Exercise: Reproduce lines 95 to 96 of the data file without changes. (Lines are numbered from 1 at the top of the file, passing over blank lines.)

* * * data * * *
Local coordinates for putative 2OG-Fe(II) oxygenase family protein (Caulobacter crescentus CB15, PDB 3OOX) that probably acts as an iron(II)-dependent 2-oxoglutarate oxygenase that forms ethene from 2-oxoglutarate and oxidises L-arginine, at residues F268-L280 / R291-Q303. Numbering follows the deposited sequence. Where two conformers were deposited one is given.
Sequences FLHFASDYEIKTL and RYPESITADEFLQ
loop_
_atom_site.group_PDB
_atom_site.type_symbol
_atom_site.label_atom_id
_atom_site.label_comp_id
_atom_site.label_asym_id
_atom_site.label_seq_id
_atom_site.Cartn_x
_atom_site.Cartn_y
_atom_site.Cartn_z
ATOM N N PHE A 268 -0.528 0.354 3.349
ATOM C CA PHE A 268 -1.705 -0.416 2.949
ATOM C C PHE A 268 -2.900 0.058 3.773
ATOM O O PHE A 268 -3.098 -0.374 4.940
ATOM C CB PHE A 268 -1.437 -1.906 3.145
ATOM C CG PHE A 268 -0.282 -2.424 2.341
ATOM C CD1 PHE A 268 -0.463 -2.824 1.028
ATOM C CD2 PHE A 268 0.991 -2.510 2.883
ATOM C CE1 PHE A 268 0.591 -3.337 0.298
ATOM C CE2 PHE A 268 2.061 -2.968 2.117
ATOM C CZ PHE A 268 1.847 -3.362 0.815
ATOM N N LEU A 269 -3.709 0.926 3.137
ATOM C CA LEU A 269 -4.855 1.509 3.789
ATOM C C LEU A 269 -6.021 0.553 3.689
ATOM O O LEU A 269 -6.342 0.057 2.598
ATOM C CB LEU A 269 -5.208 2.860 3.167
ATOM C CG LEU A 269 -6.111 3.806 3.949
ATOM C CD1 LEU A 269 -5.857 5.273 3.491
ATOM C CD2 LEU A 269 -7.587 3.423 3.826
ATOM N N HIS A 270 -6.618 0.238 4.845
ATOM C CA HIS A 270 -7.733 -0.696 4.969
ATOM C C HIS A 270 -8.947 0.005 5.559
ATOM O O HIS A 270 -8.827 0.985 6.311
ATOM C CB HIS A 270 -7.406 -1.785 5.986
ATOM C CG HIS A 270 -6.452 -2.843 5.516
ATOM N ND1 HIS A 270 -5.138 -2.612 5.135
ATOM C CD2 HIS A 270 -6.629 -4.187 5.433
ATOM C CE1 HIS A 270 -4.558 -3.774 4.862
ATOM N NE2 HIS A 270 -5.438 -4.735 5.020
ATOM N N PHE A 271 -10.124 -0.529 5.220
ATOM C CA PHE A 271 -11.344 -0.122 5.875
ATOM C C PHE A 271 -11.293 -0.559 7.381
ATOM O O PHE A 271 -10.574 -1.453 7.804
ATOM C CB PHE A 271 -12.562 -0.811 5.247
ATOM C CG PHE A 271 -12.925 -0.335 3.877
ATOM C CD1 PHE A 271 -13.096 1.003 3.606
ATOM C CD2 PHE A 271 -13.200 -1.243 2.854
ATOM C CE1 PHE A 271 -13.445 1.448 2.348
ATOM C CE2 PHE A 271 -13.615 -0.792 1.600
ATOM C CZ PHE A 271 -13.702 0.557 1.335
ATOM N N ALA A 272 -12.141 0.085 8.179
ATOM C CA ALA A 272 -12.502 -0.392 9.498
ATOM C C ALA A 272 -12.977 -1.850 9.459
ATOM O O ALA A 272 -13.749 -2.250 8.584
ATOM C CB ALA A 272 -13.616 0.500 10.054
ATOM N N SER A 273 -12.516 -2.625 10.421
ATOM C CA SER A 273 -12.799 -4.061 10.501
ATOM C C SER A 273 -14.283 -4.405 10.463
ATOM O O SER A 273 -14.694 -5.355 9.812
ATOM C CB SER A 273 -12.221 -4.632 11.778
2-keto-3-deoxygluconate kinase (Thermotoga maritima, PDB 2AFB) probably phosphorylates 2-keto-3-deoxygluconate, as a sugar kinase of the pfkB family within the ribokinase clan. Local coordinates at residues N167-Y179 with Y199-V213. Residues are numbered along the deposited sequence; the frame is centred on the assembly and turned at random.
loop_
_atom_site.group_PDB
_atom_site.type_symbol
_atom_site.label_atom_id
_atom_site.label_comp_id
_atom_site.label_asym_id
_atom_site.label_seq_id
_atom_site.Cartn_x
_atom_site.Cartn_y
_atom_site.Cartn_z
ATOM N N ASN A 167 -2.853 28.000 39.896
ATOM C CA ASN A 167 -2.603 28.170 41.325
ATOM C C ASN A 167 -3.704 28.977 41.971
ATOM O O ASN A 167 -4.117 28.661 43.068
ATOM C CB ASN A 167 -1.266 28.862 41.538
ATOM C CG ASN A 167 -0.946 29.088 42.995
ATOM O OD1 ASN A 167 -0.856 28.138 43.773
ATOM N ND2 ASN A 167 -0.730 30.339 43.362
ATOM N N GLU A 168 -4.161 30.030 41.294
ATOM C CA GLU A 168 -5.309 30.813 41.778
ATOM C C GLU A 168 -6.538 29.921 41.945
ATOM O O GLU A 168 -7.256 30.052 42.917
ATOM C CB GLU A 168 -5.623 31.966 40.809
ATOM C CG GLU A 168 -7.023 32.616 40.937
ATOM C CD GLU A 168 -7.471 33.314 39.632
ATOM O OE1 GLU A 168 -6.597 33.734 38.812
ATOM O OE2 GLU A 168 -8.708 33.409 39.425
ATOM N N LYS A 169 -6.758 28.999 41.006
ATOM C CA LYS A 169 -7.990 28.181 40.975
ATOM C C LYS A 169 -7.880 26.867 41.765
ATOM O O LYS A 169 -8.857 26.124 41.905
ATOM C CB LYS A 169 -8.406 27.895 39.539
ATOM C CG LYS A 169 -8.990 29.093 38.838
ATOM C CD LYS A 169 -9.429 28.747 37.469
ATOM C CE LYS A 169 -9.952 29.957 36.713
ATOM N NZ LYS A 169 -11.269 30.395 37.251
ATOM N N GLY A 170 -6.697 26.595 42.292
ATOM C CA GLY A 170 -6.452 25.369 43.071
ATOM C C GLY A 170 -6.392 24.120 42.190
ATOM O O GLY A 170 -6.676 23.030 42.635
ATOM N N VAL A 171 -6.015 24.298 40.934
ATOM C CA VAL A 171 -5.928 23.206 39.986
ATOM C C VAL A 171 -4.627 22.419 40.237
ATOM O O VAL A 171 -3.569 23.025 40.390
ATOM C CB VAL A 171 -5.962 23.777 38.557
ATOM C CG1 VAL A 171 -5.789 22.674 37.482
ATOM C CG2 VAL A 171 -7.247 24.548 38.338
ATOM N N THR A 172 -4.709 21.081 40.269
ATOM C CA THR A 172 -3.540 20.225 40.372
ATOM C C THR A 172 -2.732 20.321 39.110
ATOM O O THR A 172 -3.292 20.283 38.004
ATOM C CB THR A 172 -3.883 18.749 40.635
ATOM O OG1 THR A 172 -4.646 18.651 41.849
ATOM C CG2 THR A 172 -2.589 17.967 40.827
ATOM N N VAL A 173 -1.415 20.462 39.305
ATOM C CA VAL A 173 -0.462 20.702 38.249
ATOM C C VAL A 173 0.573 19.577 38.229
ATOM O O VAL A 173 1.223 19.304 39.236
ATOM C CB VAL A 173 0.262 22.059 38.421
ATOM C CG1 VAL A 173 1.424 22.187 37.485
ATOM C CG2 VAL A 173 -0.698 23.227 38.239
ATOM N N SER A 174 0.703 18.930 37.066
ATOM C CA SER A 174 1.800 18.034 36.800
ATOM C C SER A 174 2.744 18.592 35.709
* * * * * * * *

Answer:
ATOM C CB LYS A 169 -8.406 27.895 39.539
ATOM C CG LYS A 169 -8.990 29.093 38.838